A Brief History of Denali
Highest Mountain in North America. Denali has always been revered by native Athabascans who inhabit this northern region. The first climbing attempt was made by the Sourdough Expedition (William Taylor and Pete Anderson) utilizing the Muldrow Glacier. They summitted the north peak (19,740’) in 1910. About three years later, in 1913, the true summit was reached. A team comprised of Archdeacon Hudson Stuck, Robert Tatum, Walter Harper and Harry Karstens successfully climbed the south peak. It was Harper, a native Athabascan, who first stood atop North America. Between 1913 and 1950, there were very few ascents of Denali. The landmark achievement, which opened Denali to a larger group of climbers, was Bradford Washburn’s 1951 expedition, which reached the summit of Denali via the West Buttress. Washburn’s team, using a plane fitted with skis to access the Kahiltna Glacier, pioneered the most popular route on the mountain.
As Everest is to the Tibetans, Denali is inseparable from indigenous Alaskan lore. Every native Athabascan who saw Denali towering over their horizon named it accordingly, "The Great One" or "The High One."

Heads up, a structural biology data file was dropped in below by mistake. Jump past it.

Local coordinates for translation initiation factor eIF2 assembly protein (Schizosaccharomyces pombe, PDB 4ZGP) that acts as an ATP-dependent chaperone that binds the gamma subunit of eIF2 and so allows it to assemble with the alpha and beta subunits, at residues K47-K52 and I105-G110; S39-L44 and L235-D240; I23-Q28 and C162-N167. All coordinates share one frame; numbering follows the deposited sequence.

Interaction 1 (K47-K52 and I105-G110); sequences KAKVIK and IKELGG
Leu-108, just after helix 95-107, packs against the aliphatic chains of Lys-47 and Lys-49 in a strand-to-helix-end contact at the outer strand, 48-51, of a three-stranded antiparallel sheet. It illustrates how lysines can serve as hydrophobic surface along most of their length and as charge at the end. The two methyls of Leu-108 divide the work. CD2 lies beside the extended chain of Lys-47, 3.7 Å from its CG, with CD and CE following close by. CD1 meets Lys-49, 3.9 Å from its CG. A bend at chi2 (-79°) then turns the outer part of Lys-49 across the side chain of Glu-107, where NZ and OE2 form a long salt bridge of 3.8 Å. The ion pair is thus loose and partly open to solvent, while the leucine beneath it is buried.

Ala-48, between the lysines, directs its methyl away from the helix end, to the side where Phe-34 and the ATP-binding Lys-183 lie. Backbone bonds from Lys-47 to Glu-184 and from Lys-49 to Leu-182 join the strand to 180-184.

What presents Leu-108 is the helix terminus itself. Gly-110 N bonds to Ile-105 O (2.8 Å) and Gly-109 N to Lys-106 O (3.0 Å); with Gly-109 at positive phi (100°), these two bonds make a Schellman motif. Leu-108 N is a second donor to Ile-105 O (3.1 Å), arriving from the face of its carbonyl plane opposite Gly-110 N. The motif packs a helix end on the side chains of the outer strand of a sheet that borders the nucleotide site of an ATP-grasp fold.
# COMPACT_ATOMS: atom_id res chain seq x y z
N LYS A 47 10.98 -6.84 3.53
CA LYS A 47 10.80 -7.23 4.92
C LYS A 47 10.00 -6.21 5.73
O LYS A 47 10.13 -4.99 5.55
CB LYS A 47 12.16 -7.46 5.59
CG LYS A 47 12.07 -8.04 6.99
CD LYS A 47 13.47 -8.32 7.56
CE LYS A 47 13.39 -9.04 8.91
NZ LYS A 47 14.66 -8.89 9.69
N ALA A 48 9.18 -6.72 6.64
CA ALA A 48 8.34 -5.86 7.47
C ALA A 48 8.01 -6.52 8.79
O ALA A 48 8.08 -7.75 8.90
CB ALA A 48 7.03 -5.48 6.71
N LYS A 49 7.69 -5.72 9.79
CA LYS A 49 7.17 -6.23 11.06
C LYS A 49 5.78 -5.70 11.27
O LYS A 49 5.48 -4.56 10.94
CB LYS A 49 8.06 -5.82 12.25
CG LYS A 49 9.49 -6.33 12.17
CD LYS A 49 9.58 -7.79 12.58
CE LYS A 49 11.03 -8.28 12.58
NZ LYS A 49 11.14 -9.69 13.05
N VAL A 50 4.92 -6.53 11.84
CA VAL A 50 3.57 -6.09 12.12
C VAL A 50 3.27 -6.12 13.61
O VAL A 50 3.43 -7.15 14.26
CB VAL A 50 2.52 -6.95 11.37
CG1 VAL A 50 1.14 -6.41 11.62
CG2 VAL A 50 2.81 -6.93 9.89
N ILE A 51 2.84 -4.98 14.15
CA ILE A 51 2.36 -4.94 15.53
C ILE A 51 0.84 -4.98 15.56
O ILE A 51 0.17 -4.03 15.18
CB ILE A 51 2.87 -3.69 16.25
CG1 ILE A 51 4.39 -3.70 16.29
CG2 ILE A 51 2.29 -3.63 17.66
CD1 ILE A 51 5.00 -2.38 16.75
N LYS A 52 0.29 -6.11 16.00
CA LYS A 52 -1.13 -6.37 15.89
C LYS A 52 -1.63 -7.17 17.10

Denali (The High One) is the native Athabascan word for North America’s highest peak. It was renamed Mt. McKinley for William McKinley, a one-time presidential nominee, by gold prospector, William Dickey. Common usage has reclaimed the native name, Denali.
First Climbed: 1913, W. Harper, H. Stuck, R. Tatum & H. Karstens
First Climb of West Buttress: 1951, Bradford & Barbara Washburn
Alpine Ascents is an authorized concessioner of Denali National Park and Preserve.
Capital City: Juneau
Admission to Statehood: January 3, 1959
Area: 656,425 sq. mi,
Constitution: 49th State
Bird: Willow Ptarmigan/Mosquito
Flower: Forget Me Not
Motto: North To The Future
Origin of state's name: Based on an Aleut word "alaxsxaq" literally meaning "object toward which the action of the sea is directed" or more simply "the mainland".
Location: 58.388N, 134.133W
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